I got around to reading “Here, There, and Anywhere” by Jonathan Z. Smith, an essayist and scholar who contributed this very essay to Prayer, Magic, and the Stars in the Ancient and Late Antique World.
Smith’s essay made an interesting distinction between what he classified as Here, There, and Anywhere religions, the precedent set by the character of Sam I Am from Dr. Seuss’ children’s picture book, Green Eggs and Ham.
The Religions of Here are characterized by a sanctification of domestic space rather than a recognition of sacred space as a thing to which someone travels to as with pilgrimage, and “immediate and symmetrical reciprocities.” The family essentially becomes a religion, with mythology of generational saga, and observing rites of passage, births, funerals, and marriages. There would also be “complex codes of hospitality” such as sit-down dinners that gauge levels of initiation or expulsion.
The Religions of There are characterized by essentially being the State religion. They relate to power and hierarchy, whether that be through a deified royal whose sovereignty is associated with the land, or specialized information reserved for the clergy. The mythology would usually be characterized by a transition from one world order to another.
The Religions of Anywhere are, Smith repeatedly emphasizes, never to be named Religions of Everywhere. The “Here” Faiths meet the challenge of not having a location anymore by transforming into an Anywhere Faith. The “There” Faiths similarly adapt to their particular challenges by becoming performative, communal, cosmological categories become systems (or spherical rather than layered, whatever that means), ranks become more anarchic, and essentially the sacred space becomes less grounded and more conceptual.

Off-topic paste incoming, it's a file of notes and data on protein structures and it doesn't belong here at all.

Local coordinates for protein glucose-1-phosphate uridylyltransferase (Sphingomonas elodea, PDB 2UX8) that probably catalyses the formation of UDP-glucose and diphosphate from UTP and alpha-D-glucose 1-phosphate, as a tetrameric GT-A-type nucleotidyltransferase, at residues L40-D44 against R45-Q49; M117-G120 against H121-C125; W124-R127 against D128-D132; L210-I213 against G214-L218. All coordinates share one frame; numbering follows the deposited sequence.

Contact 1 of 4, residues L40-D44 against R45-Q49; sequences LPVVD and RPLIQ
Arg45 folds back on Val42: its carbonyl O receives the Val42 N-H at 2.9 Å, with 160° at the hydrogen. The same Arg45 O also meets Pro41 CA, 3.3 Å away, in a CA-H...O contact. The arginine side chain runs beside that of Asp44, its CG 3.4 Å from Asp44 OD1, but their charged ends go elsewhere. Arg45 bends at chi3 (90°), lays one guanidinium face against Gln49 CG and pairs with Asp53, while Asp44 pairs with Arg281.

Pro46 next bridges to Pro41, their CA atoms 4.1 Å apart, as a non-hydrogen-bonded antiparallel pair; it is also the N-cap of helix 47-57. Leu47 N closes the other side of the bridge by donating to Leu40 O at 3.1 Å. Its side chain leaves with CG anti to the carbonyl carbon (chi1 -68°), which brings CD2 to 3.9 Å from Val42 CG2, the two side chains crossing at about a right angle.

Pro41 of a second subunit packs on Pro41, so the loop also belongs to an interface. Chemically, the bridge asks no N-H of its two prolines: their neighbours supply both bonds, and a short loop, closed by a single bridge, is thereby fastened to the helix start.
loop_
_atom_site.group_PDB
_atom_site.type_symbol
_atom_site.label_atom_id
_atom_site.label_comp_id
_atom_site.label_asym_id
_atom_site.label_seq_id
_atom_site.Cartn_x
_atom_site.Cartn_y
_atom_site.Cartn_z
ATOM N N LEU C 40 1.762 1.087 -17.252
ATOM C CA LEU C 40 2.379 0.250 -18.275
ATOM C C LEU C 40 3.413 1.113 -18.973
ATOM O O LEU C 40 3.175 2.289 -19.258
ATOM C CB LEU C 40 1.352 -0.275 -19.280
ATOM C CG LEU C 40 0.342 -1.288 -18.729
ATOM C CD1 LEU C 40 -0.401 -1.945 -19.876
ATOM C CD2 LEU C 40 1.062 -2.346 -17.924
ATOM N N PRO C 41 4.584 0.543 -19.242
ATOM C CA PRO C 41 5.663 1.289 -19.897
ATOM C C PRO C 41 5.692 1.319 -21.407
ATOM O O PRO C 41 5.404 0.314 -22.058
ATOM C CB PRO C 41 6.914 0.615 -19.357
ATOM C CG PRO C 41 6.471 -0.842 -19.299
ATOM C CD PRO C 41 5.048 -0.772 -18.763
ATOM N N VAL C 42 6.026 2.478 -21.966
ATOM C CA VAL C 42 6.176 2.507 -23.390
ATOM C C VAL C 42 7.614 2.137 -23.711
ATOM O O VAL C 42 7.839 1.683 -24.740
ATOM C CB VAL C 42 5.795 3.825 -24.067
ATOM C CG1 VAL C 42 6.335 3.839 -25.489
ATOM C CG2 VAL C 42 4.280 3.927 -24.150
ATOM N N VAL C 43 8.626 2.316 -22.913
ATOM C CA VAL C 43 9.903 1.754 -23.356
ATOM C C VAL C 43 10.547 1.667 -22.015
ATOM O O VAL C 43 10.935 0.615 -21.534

In reading about the adaptation of deities from essentially foreign cultures: How would a pagan religion that reflects an observation of temperate climates, for example, translate to members of that religion who live in a city out in a desert climate somewhere? The answer didn’t (or shouldn’t) lie in premeditated correspondents, but simply being open to the presence of the divine in the world that one knows firsthand.
I then realized that I actually don’t know the world firsthand, and even live in it as little as possible. I might be haunted and hassled by experiences, but when I consciously open myself to daily life with the vague idea of seeing the divine associated with the mundane, I only sense tatters.
What I feel is missing has been articulated quite well, however, so I feel that I can better enrich those philosophical and experiential voids over the next year. This might still be a lot in my head, because I haven’t gotten even a fraction of my psyche’s symbols sorted out and they keep moving, so of course I’ll keep exploring them…but I also want to be more grounded, now that I feel like I can be.